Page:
There’s something cool about hues of sapphire, graphite, taupe, sky, and peridot. Together, this combination is arresting; simple but sophisticated, serene yet relaxed, serious without being overly pretentious. Add to these colors the crisp blue sky and Ferry Building clock tower in the background, and we’re definitely talking a San Francisco kind of wedding.
My copy of Elle magazine with Jessica Simpson on the cover came in the mail last week. After flipping through page after page of fashion spreads, I noticed that black is huge and I for one am glad. You will see black minimalism, black lace accents, black biker chic, black vintage detailing.
The wedding team was wonderfully put together by the extraordinarily talented wedding coordinator, Jubilee Lau of Jubilee Lau Events. The lighting effects were customized to the client’s style by John Woods at Enhanced Lighting, who continues to amaze me with his ability to go the extra mile. Music was provided by the fabulous Carl Mindling of Reach Carl. Linens and Tabletop decor were provided by Classic Party Rentals, including the wonderful patterned dinner plates and the Black Chameleon chair with a rhinestone bucket. The Custom Thai silk runner was by yours truly. Cake and catering were provided by the Four Seasons Hotel. Furniture and props were courtesy of Blueprint. Last—and certainly the hit of the party—was the fantastic Candy Bar designed by Laura Isom for Nancy Liu Chin Designs!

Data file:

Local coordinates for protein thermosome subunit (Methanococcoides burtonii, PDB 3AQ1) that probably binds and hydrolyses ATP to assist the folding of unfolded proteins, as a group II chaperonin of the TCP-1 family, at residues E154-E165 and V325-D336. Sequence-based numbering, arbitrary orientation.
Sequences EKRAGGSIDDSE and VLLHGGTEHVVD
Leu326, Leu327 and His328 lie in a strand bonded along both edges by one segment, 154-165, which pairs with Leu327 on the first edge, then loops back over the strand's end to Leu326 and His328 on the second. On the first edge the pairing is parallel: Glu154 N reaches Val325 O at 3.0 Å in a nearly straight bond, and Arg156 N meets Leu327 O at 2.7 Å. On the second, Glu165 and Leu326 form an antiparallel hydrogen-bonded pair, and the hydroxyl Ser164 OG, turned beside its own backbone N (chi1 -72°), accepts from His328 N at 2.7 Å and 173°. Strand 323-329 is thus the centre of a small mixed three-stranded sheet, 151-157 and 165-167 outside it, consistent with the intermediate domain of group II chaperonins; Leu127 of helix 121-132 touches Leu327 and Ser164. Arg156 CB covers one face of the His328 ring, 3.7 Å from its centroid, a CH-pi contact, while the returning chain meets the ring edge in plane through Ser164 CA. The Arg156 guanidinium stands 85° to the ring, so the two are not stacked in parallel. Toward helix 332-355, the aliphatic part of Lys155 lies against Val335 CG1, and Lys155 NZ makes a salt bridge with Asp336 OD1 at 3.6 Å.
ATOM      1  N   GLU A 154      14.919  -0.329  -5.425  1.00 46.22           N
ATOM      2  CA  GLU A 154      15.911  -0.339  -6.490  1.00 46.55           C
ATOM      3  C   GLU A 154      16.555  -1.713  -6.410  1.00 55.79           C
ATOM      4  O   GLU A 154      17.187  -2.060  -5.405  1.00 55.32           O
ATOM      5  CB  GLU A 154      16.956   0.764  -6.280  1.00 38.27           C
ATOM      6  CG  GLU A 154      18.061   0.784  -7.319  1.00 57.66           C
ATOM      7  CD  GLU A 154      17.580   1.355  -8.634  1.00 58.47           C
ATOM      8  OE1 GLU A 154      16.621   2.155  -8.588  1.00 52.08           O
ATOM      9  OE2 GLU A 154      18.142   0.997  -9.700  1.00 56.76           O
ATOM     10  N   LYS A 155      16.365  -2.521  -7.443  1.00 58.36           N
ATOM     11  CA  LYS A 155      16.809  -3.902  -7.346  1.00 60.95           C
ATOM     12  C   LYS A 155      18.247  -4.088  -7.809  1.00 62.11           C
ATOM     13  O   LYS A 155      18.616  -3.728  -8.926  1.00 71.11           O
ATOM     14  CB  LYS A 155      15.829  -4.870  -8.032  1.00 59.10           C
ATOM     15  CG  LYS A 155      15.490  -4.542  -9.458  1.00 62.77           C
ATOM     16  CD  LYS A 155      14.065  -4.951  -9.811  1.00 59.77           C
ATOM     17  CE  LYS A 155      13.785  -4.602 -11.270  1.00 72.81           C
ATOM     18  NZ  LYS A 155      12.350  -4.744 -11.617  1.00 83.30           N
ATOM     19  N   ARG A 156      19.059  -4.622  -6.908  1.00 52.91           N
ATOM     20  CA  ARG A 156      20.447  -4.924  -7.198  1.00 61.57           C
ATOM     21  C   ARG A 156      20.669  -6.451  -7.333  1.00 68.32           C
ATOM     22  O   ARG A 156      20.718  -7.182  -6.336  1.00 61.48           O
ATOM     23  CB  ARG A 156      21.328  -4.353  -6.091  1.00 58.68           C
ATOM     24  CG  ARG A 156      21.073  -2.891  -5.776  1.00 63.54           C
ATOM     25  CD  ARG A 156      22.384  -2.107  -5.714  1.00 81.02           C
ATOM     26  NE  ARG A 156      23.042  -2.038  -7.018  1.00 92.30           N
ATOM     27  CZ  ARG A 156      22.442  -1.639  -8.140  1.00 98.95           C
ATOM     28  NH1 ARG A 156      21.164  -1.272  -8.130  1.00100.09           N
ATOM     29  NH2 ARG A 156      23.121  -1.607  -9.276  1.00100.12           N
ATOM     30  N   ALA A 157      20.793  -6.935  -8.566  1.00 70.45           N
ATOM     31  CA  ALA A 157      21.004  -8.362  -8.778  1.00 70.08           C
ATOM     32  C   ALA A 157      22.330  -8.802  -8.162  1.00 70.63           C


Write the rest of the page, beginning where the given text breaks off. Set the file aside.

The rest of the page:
You would think the right way to hold a wedding bouquet would be obvious. “Uh, in two hands?” But no, it isn’t. I’ve endured countless clueless TV weddings, where the bride botched the bouquet thing. One of the more memorable flubs was the wedding of Karen Darling on ABC’s Dirty, Sexy, Money. This was like her 5th time down the aisle or something Elizabeth-Taylorish. This chick is super high-society (think Ivanka Trump), with the crème de la crème of wedding vendors in attendance (who should have done something with her hair!), along with a host of paparazzi.
My all-time favorite San Francisco event is coming up this week: the Bouquets to Art floral exhibit. The idea behind it is genius: florists interpret a masterpiece of art or sculpture, like a Picasso or a Rodin using flowers. Think fine art meets floral design. (Honestly, if art history was ever this exciting I might have stayed awake in every class! ) Naturally, several of our Certified By The Guide Northern California floral designers will be showcased, including Patricia Gibbons, Branch Out, Fantasy Florals, Laurel Designs, Sunshine Flowers, Violetta and Waterlily Pond.
At a holiday networking event in San Francisco last night, I got the chance to to catch up one of our Certified By The Guide floral designers, Laurel Winzler of Laurel Designs. She was recently cited in San Francisco Magazine’s December article, “101 Shortcuts to Elegant, No-Stress Entertaining”, on stands now. Since I had her attention (and I didn’t have a copy of the magazine with me!), I had to ask: What IS hot in the entertaining world this holiday season?
For centerpieces, I was thinking of using potted plants because I like the idea of something that lives on after the wedding. My colors are Wedgwood blue and cream. Will all that green still work?
—Sandi S., Danville